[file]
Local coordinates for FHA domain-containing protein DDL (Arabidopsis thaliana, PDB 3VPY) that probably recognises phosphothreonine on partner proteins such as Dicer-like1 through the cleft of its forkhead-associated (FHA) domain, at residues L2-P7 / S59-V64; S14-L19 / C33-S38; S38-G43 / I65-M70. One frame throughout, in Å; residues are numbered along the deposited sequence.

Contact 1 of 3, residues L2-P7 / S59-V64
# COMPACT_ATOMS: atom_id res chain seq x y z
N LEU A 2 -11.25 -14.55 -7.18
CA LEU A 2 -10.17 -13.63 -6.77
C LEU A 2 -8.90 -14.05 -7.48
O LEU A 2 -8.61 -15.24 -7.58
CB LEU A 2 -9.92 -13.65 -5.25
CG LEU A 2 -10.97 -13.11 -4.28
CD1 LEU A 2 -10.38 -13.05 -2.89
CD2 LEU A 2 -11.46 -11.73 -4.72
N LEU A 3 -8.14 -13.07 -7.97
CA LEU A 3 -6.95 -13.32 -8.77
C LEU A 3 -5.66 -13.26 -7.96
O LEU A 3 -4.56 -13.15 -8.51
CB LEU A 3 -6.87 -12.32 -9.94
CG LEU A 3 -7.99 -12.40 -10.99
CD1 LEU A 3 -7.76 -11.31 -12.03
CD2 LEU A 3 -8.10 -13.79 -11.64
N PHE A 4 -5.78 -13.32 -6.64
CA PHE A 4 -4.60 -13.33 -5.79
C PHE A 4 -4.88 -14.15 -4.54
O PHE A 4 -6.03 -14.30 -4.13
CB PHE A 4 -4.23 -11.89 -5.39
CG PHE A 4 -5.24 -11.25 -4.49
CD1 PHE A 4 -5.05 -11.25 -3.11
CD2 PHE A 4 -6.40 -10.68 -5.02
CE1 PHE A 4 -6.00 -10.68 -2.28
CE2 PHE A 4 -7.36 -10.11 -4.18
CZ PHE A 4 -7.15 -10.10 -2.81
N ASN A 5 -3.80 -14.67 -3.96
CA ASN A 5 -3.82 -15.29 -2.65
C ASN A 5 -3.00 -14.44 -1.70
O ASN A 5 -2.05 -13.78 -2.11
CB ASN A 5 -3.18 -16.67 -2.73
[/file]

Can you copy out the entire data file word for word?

Local coordinates for FHA domain-containing protein DDL (Arabidopsis thaliana, PDB 3VPY) that probably recognises phosphothreonine on partner proteins such as Dicer-like1 through the cleft of its forkhead-associated (FHA) domain, at residues L2-P7 / S59-V64; S14-L19 / C33-S38; S38-G43 / I65-M70. One frame throughout, in Å; residues are numbered along the deposited sequence.

Contact 1 of 3, residues L2-P7 / S59-V64
# COMPACT_ATOMS: atom_id res chain seq x y z
N LEU A 2 -11.25 -14.55 -7.18
CA LEU A 2 -10.17 -13.63 -6.77
C LEU A 2 -8.90 -14.05 -7.48
O LEU A 2 -8.61 -15.24 -7.58
CB LEU A 2 -9.92 -13.65 -5.25
CG LEU A 2 -10.97 -13.11 -4.28
CD1 LEU A 2 -10.38 -13.05 -2.89
CD2 LEU A 2 -11.46 -11.73 -4.72
N LEU A 3 -8.14 -13.07 -7.97
CA LEU A 3 -6.95 -13.32 -8.77
C LEU A 3 -5.66 -13.26 -7.96
O LEU A 3 -4.56 -13.15 -8.51
CB LEU A 3 -6.87 -12.32 -9.94
CG LEU A 3 -7.99 -12.40 -10.99
CD1 LEU A 3 -7.76 -11.31 -12.03
CD2 LEU A 3 -8.10 -13.79 -11.64
N PHE A 4 -5.78 -13.32 -6.64
CA PHE A 4 -4.60 -13.33 -5.79
C PHE A 4 -4.88 -14.15 -4.54
O PHE A 4 -6.03 -14.30 -4.13
CB PHE A 4 -4.23 -11.89 -5.39
CG PHE A 4 -5.24 -11.25 -4.49
CD1 PHE A 4 -5.05 -11.25 -3.11
CD2 PHE A 4 -6.40 -10.68 -5.02
CE1 PHE A 4 -6.00 -10.68 -2.28
CE2 PHE A 4 -7.36 -10.11 -4.18
CZ PHE A 4 -7.15 -10.10 -2.81
N ASN A 5 -3.80 -14.67 -3.96
CA ASN A 5 -3.82 -15.29 -2.65
C ASN A 5 -3.00 -14.44 -1.70
O ASN A 5 -2.05 -13.78 -2.11
CB ASN A 5 -3.18 -16.67 -2.73